BAGHDAD – Four suicide bombers struck nearly simultaneously at communities of a small Kurdish sect in northwestern Iraq late Tuesday, killing at least 175 people and wounding 200 more, Iraqi military and local officials said.
The death toll was the highest in a concerted attack since Nov. 23, when 215 people were killed by mortar fire and five car bombs in Baghdad’s Shiite Muslim enclave of Sadr City. And it was the most vicious attack yet against the Yazidis, an ancient religious community in the region whose members are considered infidels by some Muslims.
The bombings came as extremists staged other bold attacks: leveling a key bridge outside Baghdad and abducting five officials from an Oil Ministry compound in the capital in a raid using gunmen dressed as security officers. Nine U.S. soldiers also were reported killed, including five in a helicopter crash.
U.S. officials believe extremists are attempting to regroup across northern Iraq after being driven from strongholds in and around Baghdad.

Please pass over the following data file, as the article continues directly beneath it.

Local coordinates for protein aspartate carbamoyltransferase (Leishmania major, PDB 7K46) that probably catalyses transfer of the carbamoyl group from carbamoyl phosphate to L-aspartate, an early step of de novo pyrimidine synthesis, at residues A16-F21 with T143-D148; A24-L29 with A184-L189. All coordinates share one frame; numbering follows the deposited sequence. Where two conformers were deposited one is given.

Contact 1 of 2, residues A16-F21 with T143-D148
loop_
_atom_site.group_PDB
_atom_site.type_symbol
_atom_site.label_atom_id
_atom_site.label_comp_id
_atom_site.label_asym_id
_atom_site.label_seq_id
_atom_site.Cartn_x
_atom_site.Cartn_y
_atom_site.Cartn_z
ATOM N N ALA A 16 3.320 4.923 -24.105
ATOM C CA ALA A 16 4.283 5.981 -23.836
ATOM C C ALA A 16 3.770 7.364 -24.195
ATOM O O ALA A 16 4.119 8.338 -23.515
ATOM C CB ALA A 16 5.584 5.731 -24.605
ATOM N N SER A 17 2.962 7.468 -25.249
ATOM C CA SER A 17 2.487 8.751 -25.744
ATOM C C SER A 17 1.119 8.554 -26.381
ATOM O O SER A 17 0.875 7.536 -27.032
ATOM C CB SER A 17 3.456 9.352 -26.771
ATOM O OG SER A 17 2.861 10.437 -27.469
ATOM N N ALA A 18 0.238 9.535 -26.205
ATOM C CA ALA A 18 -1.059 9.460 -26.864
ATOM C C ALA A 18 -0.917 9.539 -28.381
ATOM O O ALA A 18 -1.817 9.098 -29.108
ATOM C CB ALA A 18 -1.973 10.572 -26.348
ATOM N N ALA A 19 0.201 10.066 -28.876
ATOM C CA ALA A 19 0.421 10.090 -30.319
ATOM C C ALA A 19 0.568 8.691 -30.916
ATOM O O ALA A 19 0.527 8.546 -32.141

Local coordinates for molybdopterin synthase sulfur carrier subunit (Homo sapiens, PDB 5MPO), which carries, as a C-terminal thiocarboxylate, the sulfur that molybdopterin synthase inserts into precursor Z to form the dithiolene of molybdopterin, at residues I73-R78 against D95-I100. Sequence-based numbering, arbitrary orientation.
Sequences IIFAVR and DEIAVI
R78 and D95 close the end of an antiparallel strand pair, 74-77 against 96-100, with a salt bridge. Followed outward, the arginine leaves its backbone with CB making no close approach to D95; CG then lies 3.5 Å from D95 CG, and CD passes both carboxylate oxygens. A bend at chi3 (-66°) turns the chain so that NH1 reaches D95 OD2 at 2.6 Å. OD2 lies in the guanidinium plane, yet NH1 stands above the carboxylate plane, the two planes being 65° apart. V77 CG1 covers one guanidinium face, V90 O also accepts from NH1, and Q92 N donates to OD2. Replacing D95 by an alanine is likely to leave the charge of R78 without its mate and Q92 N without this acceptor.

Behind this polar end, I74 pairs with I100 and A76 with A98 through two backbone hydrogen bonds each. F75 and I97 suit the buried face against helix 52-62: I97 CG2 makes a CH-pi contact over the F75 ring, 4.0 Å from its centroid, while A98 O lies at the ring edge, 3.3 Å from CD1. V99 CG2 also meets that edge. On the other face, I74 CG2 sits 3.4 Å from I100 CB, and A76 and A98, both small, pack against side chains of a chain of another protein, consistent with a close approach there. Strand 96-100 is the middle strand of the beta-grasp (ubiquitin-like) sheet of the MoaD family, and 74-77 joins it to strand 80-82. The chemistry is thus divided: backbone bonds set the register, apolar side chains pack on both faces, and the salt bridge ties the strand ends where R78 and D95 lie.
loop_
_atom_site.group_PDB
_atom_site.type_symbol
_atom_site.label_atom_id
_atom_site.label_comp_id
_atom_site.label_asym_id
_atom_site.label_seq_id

Such a retrenching could increase pressure on small communities such as the Yazidis, a primarily Kurdish group with ancient roots that worships an angel figure considered to be the devil by some Muslims and Christians. Yazidis, who don’t believe in hell or evil, deny that.
The sect has been under fire since some members stoned a Yazidi teenager to death in April. She had converted to Islam and fled her family with a Muslim boyfriend, and police said 18-year-old Duaa Khalil Aswad was killed by relatives who disapproved of the match.
The suicide bombings came just after sundown near Qahataniya, 75 miles west of Mosul, Iraq’s third-largest city, said Abdul-Rahman al-Shimiri, the top government official in the area, and Iraq army Capt. Mohammed Ahmed.
Witnesses said U.S. helicopters swooped in to evacuate wounded to hospitals in Dahuk, a Kurdish city near the Turkish border about 60 miles north of Qahataniya.
There was no claim of responsibility, but the attack bore the hallmark of al-Qaida in Iraq, which has been regrouping in the north after being driven from safe havens in Anbar and Diyala provinces.